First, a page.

HECUA faculty

Faculty Profile: Charles Dawson, HECUA New Zealand

We love highlighting the stories of students here on the HECUA blog, but occasionally we’d also like to introduce you to members of our hardworking staff and faculty. We’re starting out our staff profile series with New Zealand Program Co-Director Charles Dawson. Charles was kind enough to sit down with us after a long day of campus visits this week and answer a series of questions. Charles is our guinea pig for this series, so if there’s anything you’d like to see included in these profiles in the future, feel free to make requests! Just email lohmans@hecua.org.

Here’s Charles:

What’s your favorite part of the HECUA semester?

“Being able to show students some really amazing community projects, and introduce them to people who are doing ground breaking work in New Zealand.” Charles gives as an example the trip HECUA students take to the tiny beach town of Raglan, which houses a community-supported non-profit waste and recycling plant that has exported its “No Waste” model throughout the country. Read more about Raglan here:  http://www.good.net.nz/article/2014/10/waste-not.


A man stands on a mound of bundled recycled products in the back of a truck.

Photo from New Zealand Fall 2015, of Raglan’s X-Treme Zero Waste. Photo credit Ratih Sutrisno. 

Charles adds that it’s really wonderful to watch students thrive in their internship placements and independent research projects once they’ve settled in Wellington. He knows of at least two students who’ve expanded these projects beyond the class, and are continuing their studies on their home campus.

What’s been a challenge?

It was difficult to get Charles to name a negative feature of his time in the HECUA classroom, but he would say that the comprehensive nature of the program means that, “sometimes the teaching challenge is leaving enough time for discussion. Collaborative teaching means students are driving the inquiry, and this requires us to work very hard to balance many aspects of the program. The experience is so rich, so packed.”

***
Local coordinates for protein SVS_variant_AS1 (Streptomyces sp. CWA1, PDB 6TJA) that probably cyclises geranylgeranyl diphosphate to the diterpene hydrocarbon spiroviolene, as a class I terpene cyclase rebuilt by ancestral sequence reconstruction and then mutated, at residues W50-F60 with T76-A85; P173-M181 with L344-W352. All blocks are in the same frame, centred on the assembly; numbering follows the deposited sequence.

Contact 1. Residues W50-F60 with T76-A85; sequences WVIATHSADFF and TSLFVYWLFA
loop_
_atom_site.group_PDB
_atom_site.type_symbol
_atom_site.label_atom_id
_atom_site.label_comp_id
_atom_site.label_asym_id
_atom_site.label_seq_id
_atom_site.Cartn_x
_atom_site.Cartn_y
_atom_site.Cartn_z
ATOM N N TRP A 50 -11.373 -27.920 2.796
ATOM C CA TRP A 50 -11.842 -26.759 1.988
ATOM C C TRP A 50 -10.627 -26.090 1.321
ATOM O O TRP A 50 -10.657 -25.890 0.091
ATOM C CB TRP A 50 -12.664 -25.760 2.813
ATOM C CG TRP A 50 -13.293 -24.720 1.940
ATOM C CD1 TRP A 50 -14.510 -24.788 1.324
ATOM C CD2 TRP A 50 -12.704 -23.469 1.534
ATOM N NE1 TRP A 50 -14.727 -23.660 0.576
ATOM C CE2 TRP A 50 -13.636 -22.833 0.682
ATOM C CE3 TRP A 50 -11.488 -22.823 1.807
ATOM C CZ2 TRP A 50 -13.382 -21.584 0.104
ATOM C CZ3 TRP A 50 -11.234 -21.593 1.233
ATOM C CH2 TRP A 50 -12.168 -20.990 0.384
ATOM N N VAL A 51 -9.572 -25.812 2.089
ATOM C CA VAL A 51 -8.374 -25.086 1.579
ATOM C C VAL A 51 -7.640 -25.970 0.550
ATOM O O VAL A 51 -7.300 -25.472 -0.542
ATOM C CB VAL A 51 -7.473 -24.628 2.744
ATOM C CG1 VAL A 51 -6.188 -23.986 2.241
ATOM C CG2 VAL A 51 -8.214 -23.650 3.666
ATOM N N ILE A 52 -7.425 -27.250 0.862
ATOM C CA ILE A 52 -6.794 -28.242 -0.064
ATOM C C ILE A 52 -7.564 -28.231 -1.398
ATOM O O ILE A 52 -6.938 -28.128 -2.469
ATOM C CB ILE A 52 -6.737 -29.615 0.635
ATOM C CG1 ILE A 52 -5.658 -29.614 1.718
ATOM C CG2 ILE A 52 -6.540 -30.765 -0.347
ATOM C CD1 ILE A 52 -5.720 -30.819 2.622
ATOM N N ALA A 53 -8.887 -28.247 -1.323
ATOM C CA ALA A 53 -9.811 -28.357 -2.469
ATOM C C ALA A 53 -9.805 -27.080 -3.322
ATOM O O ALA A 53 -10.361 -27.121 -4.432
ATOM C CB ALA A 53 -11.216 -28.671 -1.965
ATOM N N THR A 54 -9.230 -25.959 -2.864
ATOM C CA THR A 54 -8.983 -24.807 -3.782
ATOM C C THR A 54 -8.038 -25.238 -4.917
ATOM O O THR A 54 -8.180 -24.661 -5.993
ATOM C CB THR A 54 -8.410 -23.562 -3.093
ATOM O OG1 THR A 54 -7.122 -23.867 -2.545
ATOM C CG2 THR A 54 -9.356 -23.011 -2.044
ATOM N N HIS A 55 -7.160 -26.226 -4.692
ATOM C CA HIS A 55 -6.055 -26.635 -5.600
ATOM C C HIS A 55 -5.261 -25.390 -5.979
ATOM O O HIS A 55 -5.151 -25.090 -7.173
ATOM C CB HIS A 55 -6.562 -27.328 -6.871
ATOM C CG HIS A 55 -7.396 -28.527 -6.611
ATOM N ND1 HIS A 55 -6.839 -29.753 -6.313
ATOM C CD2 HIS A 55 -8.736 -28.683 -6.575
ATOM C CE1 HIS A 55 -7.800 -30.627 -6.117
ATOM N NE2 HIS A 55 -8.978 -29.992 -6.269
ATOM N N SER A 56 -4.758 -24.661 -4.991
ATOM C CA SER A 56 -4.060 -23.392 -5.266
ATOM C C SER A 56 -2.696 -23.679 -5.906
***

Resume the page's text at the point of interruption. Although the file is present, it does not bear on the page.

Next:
How would describe your teaching philosophy?

Charles’ teaching philosophy is informed by his own lived experience. “I grew up with social justice issues absolutely saturating the family home. My father worked as a defense attorney for Pacific Island peoples involved in immigration law disputes. I’ve had my own experiential learning journeys, traveling through India and Bolivia. Having worked in policy, outside of academia, I do find it helpful to move into applied spaces, to discuss issues that make a difference to New Zealand communities. I really like connecting students to community leaders, people who are exemplars of hope and the restoration of spirit and community.”

Tell us a little bit more about yourself.

Charles’ father, Martin, was a strong advocate for the rights of the Maori people in New Zealand. Martin’s work on the tribal understanding of the rights of the Whanganui River meant that young Charles, as a 20 year old with a freshly minted undergraduate degree in history, was invited to travel the length of that river by canoe in a ceremonial journey. He says, “that river journey was where I first saw place, memory, identity really lived out simultaneously. The experience changed my understanding of learning. I had just finished my degree at Victoria University in Wellington, but seeing the issues I’d studied played out on the ground, and particularly seeing how the elderly Maori people on the trip nourished their traditions brought history to life for me.” Charles spent years studying the literary traditions of Pacific Island and Native American peoples in Honors, Masters, and Ph.D programs.  He describes the long journey from student to HECUA director in this way, “My Ph.D thesis from the University of British Columbia in Vancouver was titled “Writing the Memory of Rivers.” As you can see, that journey as a 20 year old had a tremendous impact on me. I worked in policy for a while, after I earned my doctorate, in the area of treaty relationships. My family and I traveled and lived internationally. When we moved back to New Zealand, I heard that Peter Horsley was looking for an assistant. When I read through the HECUA website, and saw the goals and the mission, I felt that my work and love of teaching and learning fell into place with this philosophy perfectly. I feel fortunate to facilitate these students’ experiences.

We think Charles is a perfect fit for HECUA, too. Photo: Program Representative Lauren White and Charles on a spontaneous hike during a visit to Colorado College. 

Ok, what’s one surprising thing? 

I’m a lapsed black belt in ken po karate. No, don’t write that!


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